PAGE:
San Francisco health officials are urging high-risk residents to make a game plan now for how and when to access time-sensitive COVID-19 treatments ahead of future surges.
“COVID-19 medicines can save lives and are important tools we can use to protect people who are medically vulnerable, but we must be prepared to get them to people quickly,” said San Francisco Health Officer Dr. Susan Philip. “This is one of the ways we can be prepared for COVID, as this virus will be with us for some time to come.”
, the supply of COVID-19 therapies has vastly improved for oral antiviral pills such as Paxlovid and monoclonal antibodies, which are administered intravenously and require observation by a clinician.
“We have a lot more supply than demand right now,” said Peter Chin-Hong, an infectious disease expert at UCSF. “People just don’t know how to get access to it. It’s not available in every drug store; it’s still kind of a mystery.”
As of Thursday, UCSF had 250 courses of Paxlovid and about 80 monoclonal antibody treatments available, Chin-Hong said.
Other therapy centers such as Total Infusion in Oakland are also stocked up with supplies, which can expire if not used within 12 to 18 months.
It’s a significant change from just a couple of months ago when treatment centers were struggling to keep up with patient requests during the omicron wave.
“We have an abundance (of COVID antibody treatments), so much so that I declined some the other day,” said Kee Conti, director of Total Infusion, which administers monoclonal antibodies and other infusion treatments in East Oakland. As of Thursday, the clinic had around 250 courses of the monoclonal antibody drug called bebtelovimab.
The future of COVID may be uncertain, but health experts say preparation is key to moving forward safely and confidently. Here’s what else you may need to know.
Am I eligible for COVID-19 therapies? A person is eligible for COVID-19 treatment after testing positive if they are immunocompromised, over the age of 65, unvaccinated or not fully vaccinated, pregnant or are at a higher risk of severe illness due to other medical conditions, according to state and federal guidelines.
How quickly should I get treated? Timing is key, and getting tested as soon as symptoms appear is critical to successful treatment. Results are best among patients who begin treatment within three to five days of showing symptoms, which can include a runny nose, fever, cough, difficulty breathing and loss of taste or smell.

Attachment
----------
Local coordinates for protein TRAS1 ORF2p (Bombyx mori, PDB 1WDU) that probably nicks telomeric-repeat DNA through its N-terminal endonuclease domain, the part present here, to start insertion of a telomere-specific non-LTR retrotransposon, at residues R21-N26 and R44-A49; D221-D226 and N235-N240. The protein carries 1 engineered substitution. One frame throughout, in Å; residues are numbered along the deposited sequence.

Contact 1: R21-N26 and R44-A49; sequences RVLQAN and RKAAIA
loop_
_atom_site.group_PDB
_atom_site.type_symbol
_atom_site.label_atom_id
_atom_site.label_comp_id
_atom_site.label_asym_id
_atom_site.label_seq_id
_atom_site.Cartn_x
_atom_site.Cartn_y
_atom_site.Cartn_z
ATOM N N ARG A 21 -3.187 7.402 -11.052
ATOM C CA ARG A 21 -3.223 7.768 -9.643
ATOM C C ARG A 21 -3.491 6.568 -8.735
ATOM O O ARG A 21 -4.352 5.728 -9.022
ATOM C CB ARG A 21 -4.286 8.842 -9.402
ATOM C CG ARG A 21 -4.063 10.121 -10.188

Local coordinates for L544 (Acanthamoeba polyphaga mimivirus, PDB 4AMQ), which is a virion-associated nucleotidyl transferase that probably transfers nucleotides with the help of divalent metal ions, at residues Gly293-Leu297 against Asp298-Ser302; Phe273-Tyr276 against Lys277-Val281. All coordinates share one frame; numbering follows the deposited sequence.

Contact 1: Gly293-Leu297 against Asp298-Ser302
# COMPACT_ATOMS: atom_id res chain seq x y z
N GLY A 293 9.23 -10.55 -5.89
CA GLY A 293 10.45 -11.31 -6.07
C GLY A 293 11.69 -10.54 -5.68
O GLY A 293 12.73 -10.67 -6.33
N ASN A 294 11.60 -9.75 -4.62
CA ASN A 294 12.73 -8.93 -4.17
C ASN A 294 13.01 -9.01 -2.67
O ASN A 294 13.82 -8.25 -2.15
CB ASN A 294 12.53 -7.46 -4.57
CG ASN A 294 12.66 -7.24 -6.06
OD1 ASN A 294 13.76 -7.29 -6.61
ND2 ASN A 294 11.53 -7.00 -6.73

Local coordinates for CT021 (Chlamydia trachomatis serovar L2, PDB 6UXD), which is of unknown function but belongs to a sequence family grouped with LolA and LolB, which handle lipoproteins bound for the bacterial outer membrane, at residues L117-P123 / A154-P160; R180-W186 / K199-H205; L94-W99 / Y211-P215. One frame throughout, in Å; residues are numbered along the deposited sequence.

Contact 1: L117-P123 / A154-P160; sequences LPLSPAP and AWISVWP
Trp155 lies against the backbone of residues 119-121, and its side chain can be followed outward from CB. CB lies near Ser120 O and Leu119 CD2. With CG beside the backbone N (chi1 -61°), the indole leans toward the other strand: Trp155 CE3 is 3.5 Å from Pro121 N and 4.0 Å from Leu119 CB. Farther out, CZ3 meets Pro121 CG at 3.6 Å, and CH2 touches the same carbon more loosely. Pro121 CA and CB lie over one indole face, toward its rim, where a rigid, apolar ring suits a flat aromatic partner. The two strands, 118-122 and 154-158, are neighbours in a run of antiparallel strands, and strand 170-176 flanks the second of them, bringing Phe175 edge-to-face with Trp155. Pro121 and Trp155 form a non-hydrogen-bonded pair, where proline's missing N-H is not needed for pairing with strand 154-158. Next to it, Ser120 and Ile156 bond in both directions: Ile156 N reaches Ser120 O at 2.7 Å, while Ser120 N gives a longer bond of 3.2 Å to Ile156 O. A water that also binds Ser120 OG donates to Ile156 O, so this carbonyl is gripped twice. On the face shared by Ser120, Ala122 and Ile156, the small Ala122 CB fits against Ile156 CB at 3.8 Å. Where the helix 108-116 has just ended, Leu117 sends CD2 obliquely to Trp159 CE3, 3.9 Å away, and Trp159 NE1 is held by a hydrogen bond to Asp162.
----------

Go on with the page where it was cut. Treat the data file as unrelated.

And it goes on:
Which COVID-19 medicines are currently available? COVID-19 medicines that are now available include the oral antiviral pill Paxlovid, which has shown to be 89% effective, and Molnupiravir, which is closer to 30% effective.
For individuals with the highest risk of severe illness, such as organ transplant recipients or people who take medications to suppress their immune system, another option is a preventative medicine called Evusheld.
People should check whether their current medications could negatively interact with drugs like Paxlovid and Molnupiravir, the latter of which should not be taken when pregnant or breastfeeding.
Monoclonal antibodies, an infusion-based treatment that typically requires visiting a hospital or clinic for injection, are also available at hospitals and some Bay Area health clinics. The monoclonal antibody medicine bebtelovimab has been approved to treat the BA.2 omicron variant, now the dominant variant in the Bay Area.
Remdesivir, another therapy that involves a three-day intravenous infusion process, also has been approved.
Where can I get COVID-19 medicines? San Franciscans who test positive for COVID-19 and are at a high risk of severe illness should first reach out to their health provider, who is required by the local health authority to test people within a day of reporting symptoms.
A map of Bay Area pharmacies that carry COVID-19 medicines is available from the U.S. Department of Health and Human Services, which can be found at. More locations are expected to open in the coming months, according to a press release from SFDPH.
Mission Wellness Pharmacy at 2424 Mission St. offers COVID-19 treatments. Appointments can be scheduled by calling (415) 826-3484. San Francisco Health Network also is accepting appointments for its members and can be reached at (415) 682-1740.
A list of other private and public health care options and where to find treatment can be found at.
For Total Infusion, eligible patients who test positive can make an appointment, without a doctor’s referral, on the clinic website at.
How else can I prepare for a future COVID wave? Chin-Hong offers five tips to stay ready and flexible for when COVID cases begin rising again:
- Keep up on COVID data and news so surges don’t come as a surprise. “Look at COVID numbers like the weather report,” Chin-Hong said.
- Fill up on items such as masks, at-home COVID test kits, tissues and cleaning supplies while cases and demand is low.
- Get vaccinated, boosted and stay up to date on shots recommended for your risk level.
- Know how to access COVID-19 therapies like Paxlovid and monoclonal antibody treatments.
- Replenish your medicine cabinet with decongestants, ibuprofen and other remedies for more mild COVID-19 symptoms.